This is standard behaviour of all desktop messengers (Skype, Viber, Telegram, ..). All of them minimizes itself in system tray when Alt+F4 or close button is activated and they are running in background (instead of closing completely).

How can I force Signal messenger to behave the same way?

  • 1
    If you're trying to do the same thing on Windows, check out Super User's How do I minimize Signal to the system tray on Windows? (adding this pointer because this question is ranking high for Windows search queries).
    – Caspar
    Jun 21, 2020 at 17:24
  • I wonder why none of the answers are accepted by the OP. Are they all crap?
    – kanehekili
    Jan 12, 2023 at 23:12

6 Answers 6


Jiří Doubravský solution worked for Gnome on Ubuntu 19.04.

Add --use-tray-icon option inside the Exec line in /usr/share/applications/signal-desktop.desktop from:

Exec=/opt/Signal/signal-desktop --no-sandbox %U


Exec=/opt/Signal/signal-desktop --use-tray-icon --no-sandbox %U

Restarted Signal a couple times and the tray icon shows up. Strange that this isn't enabled by default.

  • I'm using a different Linux (Peppermint 10), but I thought I'd tell people that this doesn't work for me. "Cannot read property 'isVisible' of undefined" Mar 27, 2020 at 9:48
  • 5
    Works for me on Ubuntu 20.04, as well. Thanks!
    – BR123
    Oct 18, 2020 at 18:46
  • 1
    Isn't --no-sandbox a bad option to put there? (exploitation easier?)
    – Edw590
    Mar 21, 2021 at 14:47
  • 1
    This did not work for me, but --start-in-tray did. May 23, 2021 at 11:09
  • 3
    Instead of editing the desktop file installed by the package, which will get overwritten with updates, I copy the file from /usr/share/applications to ~/.local/share/applications, edit it there and run kbuildsycoca5 (to refresh the list or programs in KDE Plasma).
    – piit79
    Sep 4, 2022 at 20:35

You can use optional arguments to start the application

--start-in-tray and/or --use-tray-icon

Startup launcher: Add both arguments.

Desktop launcher icon: Add just the second one argument. In menulibre, search for "Signal" and change command from "/opt/Signal/signal-desktop" %U to "/opt/Signal/signal-desktop" --use-tray-icon %U

source: https://github.com/signalapp/Signal-Desktop/issues/2911#issuecomment-439545459

  • doesn't work...
    – Pa_
    May 27, 2019 at 16:36
  • 2
    ... it probably does not work if you install Signal using Snap... just use sudo apt install signal-desktop instead Jun 3, 2019 at 7:40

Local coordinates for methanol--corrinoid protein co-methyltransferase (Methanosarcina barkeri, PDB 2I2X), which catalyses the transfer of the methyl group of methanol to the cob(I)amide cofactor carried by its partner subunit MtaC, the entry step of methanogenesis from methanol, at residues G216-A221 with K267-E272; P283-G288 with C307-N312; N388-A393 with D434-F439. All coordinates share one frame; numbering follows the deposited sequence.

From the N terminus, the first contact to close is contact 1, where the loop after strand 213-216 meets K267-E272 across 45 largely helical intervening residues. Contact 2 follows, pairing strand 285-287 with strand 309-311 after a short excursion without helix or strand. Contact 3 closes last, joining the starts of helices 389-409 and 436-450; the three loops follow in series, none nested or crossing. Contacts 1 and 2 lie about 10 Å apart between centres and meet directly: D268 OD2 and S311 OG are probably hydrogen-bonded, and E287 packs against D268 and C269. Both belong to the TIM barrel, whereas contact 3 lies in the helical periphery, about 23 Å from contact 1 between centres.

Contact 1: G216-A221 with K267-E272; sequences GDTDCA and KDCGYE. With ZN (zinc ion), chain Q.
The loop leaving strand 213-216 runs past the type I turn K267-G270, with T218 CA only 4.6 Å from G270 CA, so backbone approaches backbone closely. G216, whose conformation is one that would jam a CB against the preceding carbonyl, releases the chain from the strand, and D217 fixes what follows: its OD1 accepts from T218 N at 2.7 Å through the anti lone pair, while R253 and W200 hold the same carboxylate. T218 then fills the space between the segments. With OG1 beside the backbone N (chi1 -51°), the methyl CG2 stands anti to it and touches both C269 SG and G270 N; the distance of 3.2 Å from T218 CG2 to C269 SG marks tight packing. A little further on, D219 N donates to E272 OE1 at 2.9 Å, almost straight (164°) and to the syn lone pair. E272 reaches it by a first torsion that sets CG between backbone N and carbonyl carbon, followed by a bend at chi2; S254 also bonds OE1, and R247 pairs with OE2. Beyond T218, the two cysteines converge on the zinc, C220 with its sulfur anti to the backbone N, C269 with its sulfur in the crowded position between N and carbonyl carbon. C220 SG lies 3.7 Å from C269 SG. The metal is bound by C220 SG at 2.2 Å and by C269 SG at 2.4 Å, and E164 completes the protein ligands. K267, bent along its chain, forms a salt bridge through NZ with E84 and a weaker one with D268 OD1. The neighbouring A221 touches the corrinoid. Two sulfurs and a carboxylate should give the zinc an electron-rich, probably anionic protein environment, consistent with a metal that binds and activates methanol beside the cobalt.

A one-liner. Personally I have this saved on my desktop since Signal updates seem to to remove it.

sudo sed -i 's/signal-desktop --no-sandbox %U/signal-desktop --use-tray-icon --no-sandbox %U/g' /usr/share/applications/signal-desktop.desktop

sed is find and replace matching signal-desktop --no-sandbox %U and replacing with signal-desktop --use-tray-icon --no-sandbox %U

  • I use ~/.local/share/applications/ location for .desktop files, as this allows using Activites overview for launching modified apps.
    – qba-dev
    Sep 1, 2023 at 20:04

I propose building onto robmsmt's one-liner to account for different launch options I've encountered in the wild (without --no-sandbox, with lowercase %u, and 'empty' option --), probably depending on Signal version and/or distro used.

sed -i '/^Exec/ {/--use-tray-icon/ !s/$/ --use-tray-icon/}' /usr/share/applications/signal-desktop.desktop (Needs sudo)

This will match a line starting with Exec and appending --use-tray-icon to the end of that line unless the line already contains --use-tray-icon.

I previously suggested using incron to automatically run such script when the desktop file is modified, but sadly upon closer inspection it didn't actually work as the files are not really modified but completely replaced during an upgrade. I didn't manage to get incron to work with that, but you might want to take a look if you're interested and more savvy. It should be safe though to run that script as a good 'ol cron job as root (sudo crontab -e) e.g. at reboot (adding @reboot script.sh to the table). It obviously doesn't take effect immediately after Signal upgrade, but will have to suffice until I figure out what's up with incron.


To do this for the flatpak version of Signal use flatseal. With flatseal you can easily edit this flatpaks environment variables:


Set them to 1 to accomplish setting of above mentioned flags. Editing the flatpaks desktop file did not work for me.


Instead of editing a root owned file that gets overwritten when the package manager installs a new version of signal-desktop, I recommend to create a custom .desktop file in your home folder, and add the --use-tray-icon flag there. The local user-specific .desktop files should automatically take precedence over the system-wide file.

mkdir -p ~/.local/share/applications/
cp /usr/share/applications/signal-desktop.desktop ~/.local/share/applications/signal-desktop.desktop
sed -i 's/Exec=signal-desktop /Exec=signal-desktop --use-tray-icon /' ~/.local/share/applications/signal-desktop.desktop

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